The Theme in Stephen King's Apt Pupil

The Theme in Stephen King's Apt Pupil

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Many of Stephen King’s writings explore the theme of evil, and Apt Pupil is no exception. He has incorporated his ideas of malevolence into the characters of Todd Bowden and Kurt Dussander. The beginning of the novella delves into the dark thoughts of a young boy whose encounter with Dussander encourages the growth of his dark side. From stories of Patin to killing animals, the potential for evil can be seen in the eyes of the two and leads them to the ultimate evil: murder.
It all began when Todd found his ‘GREAT INTEREST. Staring at those old war magazines utterly lost. Like a key turning in a lock, it opened his inner thoughts and thus set in motion, the creation of a monster. His fascination with the horror stories from the magazines led him to Kurt Dussander, a former Nazi general stationed in Patin. Through the process of blackmail, Dussander was forced to tell stories about the Nazi concentration camps, the poison gas that came out of the showers, all the horrors that went on there. Todd ‘got off’ on the ‘gooshy’ stories, which propelled his thoughts. Millions of flickering signals in his brain like a euphoric feeling satisfying every evil brain cell. Dussander acted like a catalyst that encouraged Todd’s dark side growth.
Although to Todd it seemed like the relationship between him and Dussander was one-sided, the old war criminal was benefiting from it as well. He was reborn. Never in so long did the old man feel so alive, just like the good old days at Patin. The two of them were like parasites to each other. Todd, feeding his inner evil with stories of war, and Dussander, reliving his younger years by telling them. But both began to realize that stories could not keep them happy. There urge for a greater evil built up like a snowball rolling down a hill. Bigger and bigger it got. The forgotten tales of the thousands of Jews herded into gas chambers must have rekindled some evil spirit living in Kurt Dussander, and was trying to escape. Almost like a trance, he lured a cat by enticing it with a bowl of milk, grabbed it, and threw it into a gas stove. An evil grin came upon his face as he listened to the cat scream.

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It almost sounded like that of a young child. The snowball was growing bigger.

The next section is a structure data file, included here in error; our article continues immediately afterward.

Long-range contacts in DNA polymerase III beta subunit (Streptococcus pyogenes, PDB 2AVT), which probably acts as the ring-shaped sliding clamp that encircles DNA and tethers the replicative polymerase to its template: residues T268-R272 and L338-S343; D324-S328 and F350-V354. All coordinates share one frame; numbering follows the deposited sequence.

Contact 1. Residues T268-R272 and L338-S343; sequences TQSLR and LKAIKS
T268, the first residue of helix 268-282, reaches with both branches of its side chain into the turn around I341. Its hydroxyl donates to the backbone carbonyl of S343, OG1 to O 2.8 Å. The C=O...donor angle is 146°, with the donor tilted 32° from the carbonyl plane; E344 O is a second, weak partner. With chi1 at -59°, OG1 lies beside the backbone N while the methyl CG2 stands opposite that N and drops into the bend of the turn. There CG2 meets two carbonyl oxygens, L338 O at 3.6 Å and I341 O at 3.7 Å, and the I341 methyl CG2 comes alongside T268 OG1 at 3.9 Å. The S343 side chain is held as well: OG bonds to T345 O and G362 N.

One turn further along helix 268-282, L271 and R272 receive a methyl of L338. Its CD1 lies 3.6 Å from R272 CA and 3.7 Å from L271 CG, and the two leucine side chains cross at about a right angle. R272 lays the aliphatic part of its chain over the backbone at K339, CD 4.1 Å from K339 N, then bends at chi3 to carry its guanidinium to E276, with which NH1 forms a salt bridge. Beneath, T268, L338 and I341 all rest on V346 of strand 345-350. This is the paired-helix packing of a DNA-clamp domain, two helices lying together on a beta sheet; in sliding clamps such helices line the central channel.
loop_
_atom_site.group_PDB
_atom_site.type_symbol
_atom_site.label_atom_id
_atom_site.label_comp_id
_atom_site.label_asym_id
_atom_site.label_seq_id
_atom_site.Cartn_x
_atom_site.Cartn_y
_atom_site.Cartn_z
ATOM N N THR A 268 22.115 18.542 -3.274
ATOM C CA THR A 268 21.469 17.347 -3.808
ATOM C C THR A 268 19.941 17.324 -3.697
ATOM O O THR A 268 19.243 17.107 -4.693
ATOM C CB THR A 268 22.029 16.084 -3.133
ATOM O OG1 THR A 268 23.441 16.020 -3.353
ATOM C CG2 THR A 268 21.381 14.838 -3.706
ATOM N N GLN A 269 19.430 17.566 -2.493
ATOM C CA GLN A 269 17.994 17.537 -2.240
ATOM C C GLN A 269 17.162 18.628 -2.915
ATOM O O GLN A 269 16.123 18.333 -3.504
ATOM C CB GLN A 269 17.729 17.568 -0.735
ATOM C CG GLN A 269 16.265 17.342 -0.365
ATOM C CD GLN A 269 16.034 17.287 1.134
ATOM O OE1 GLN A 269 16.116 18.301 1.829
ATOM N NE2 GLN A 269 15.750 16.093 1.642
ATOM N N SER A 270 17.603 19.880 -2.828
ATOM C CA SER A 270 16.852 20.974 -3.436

The same can be said for Todd Bowden. The evil inside him was building up and until now was kept at bay with the stories of Patin. But now Todd urged for more. While riding his bike on day in March, he saw a blue jay lying on the sidewalk. A helpless bird with nowhere to go, Todd saw an opportunity to displace his evil thoughts. A thin smile began to form on his lips as he rolled his bike forward over the blue jay slowly. So agonizingly slow that he could hear the crackle of its feathers and the crunch of its small hallow bones as they fractured inside. Rolling over and over for five minutes, the smile on his face turned into an evil grin. The same grin that Dussander had. The same grin in the days of Patin: the grin of pure evil. The snowball was getting bigger.
As the novella progresses, the conversations between Dussander and Todd begin to lack the excitement of horror both were used to, and the slaughtering of animals failed to satisfy their needs. The evil inside them saw this as an opportunity to escape. Dussander begins his reign of terror by luring winos into his house with hopes of food, shelter, and alcohol. With their backs turned to him he began hacking at their necks with a butcher cleaver. One after another, the Nazi war criminal buried them in his cellar. Todd’s malicious attitude allowed Dussander to mould him into his ‘apt pupil.’ Like his mentor, Todd found joy in torturing and murdering stew bums. Stabbing and hacking at them, over and over, the screams of pain and the sight of gushing blood fascinated him. Hack after hack, thirty-seven times to be exact. After the sixth strike the wino was dead, but that didn’t matter. The unleashing had begun. It wasn’t until he blew a hole in Mr. French’s head that we realize that Todd’s dark side had taken over. Three times he shot him before French’s lifeless body fell to the ground. At the moment a burst of pain as sharp as an ice pick drove into his brain so he closed his eyes. When he opened them again, he felt better than he had in years. Everything was fine. Everything was together. Pure evil had been reborn. His evil side had finally crawled out of the dark spot it used to hide in and now took over the boy’s body and mind. The snowball was so big now there was only one-way to stop it: a bullet, five hours later.
Stephen King has done a good job incorporating the theme of evil into his novella, “Apt Pupil.” The darkness of ones mind, body, and soul, are portrayed by the characters of Todd Bowden and Kurt Dussander. This type of evil is a progressive one, one that creeps in so slowly that it is undetectable by anyone. The stories of Patin tingle the senses and lead to the murdering of animals and then to of course human beings. Is it possible for this kind of evil to be living in every one of us? Perhaps it is. Like a great interest it only has to be unlocked with a key.
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